00:06:16   is the name of the problem that he sets.

00:06:20   And basically, he then has a more deep walk through,

00:06:24   and you kind of walk through it.

00:06:26   But the interesting thing about it

00:06:27   is the goal is that you would actually

00:06:29   do that a couple of times.

00:06:31   So you'd sit down and say on a Monday morning,

00:06:33   you're kind of woozy from the weekend.

00:06:35   You're not entirely sure exactly.

00:06:37   it's kind of hard to get into your coding,

00:06:39   rather than trying to dive into a project

00:06:41   where that code is going to ship.

00:06:42   And so you want to make sure you're on your A game.

00:06:44   The theory is that you'd sit down and play with this

00:06:47   to try and get the juices going.

00:06:50   It's something that's familiar.

00:06:51   It's a hard problem, but it's not an impossible problem.

00:06:53   It's a very well-defined problem that has a very clear solution.

00:06:56   So in that sense, it is beneficial.

00:06:58   So just something to check out there.

00:07:01   All right, I'm going to move over to our more general

00:07:02   discussion now.

00:07:04   And essentially, the general discussion

00:07:06   I'm going to talk about today is about the term "lifestyle business."

00:07:12   This was recently reminded me in last week's Build and Analyze episode where he linked

00:07:15   to a discussion from Matt Heuley.

00:07:18   I'm not sure how you pronounce his name.

00:07:21   The guy who founded MetaFilter.

00:07:23   And essentially what he was talking about there, the whole article is fairly interesting,

00:07:28   but the most interesting part, which I will quote, is talking about where he sees his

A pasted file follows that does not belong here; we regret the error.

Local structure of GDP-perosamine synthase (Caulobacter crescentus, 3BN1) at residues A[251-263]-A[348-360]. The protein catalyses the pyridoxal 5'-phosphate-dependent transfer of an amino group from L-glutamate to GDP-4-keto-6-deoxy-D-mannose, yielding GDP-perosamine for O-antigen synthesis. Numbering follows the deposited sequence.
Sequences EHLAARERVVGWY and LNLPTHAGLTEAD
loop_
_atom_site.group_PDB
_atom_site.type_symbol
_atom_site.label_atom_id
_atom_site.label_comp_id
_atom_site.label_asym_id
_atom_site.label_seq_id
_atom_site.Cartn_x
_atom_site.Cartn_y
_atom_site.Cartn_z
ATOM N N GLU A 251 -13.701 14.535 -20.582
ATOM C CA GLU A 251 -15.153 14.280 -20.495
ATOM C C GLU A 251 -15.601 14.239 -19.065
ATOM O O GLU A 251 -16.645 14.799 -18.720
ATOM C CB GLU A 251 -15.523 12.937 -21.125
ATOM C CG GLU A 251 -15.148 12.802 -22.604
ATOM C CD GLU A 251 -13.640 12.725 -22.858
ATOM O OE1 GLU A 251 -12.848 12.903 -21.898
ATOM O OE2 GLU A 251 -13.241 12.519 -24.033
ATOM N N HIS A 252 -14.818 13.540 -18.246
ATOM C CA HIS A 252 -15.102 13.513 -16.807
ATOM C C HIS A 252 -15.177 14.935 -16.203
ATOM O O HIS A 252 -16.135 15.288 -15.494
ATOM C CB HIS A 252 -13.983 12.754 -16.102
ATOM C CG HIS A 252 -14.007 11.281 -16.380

00:07:35   business in the landscape of startups and developers, where he says, "Oh, people often

00:07:46   dismiss what he does as a lifestyle business and not a startup."

00:07:50   And so here I am quoting Matt, "I'm okay with this lifestyle business.

00:07:57   It's put down for a lot of people, especially in Silicon Valley.

00:07:59   I think it's the best thing in the world.

00:08:01   You don't have to kill yourself.

00:08:03   I've been at startups where I've worked 16 hours a day and didn't get anything out of

00:08:06   it.

00:08:07   It's stupid.

00:08:08   Geeks who know how to program and make things should be able to make a small thing that

00:08:11   runs forever and makes $100,000 a year and live off that.

00:08:14   I mean, what's wrong with that?

00:08:16   It's an awesome goal."

00:08:18   And so that's the end of the quote.

00:08:20   And I just couldn't agree more.

00:08:21   I was kind of struck by how clearly and cleverly he put that together, where it's a thought

00:08:26   that I've had many times, and it's something that, as a developer or especially as an independent,

00:08:31   It's a decision that you have to make.

00:08:33   It's something that you need to decide

00:08:36   what are you trying to do.

00:08:38   Are you trying to create something that is ultimately

00:08:41   going to be making you millions and millions of dollars,

00:08:44   and you're going to turn you into the next mogul?

00:08:46   Or are you just trying to live a nice, comfortable, upper

00:08:49   middle-class lifestyle, doing work

00:08:51   that you enjoy in a way that doesn't kill you?

00:08:54   And if the latter sounds at all good,

00:08:56   then you're in the midst of a lifestyle business

00:08:59   is what you're after.

00:09:00   So when I say a lifestyle business,

00:09:02   I think usually what it's trying--

00:09:03   the way I think that's easiest to kind of define

00:09:05   that is a business that does not use a lot of leverage.

00:09:10   So if you're familiar with sort of investing or stockbroking

00:09:13   or those types of things, you have

00:09:15   a concept of leverage, which is essentially borrowing.

00:09:18   It's where you borrow money and then invest that money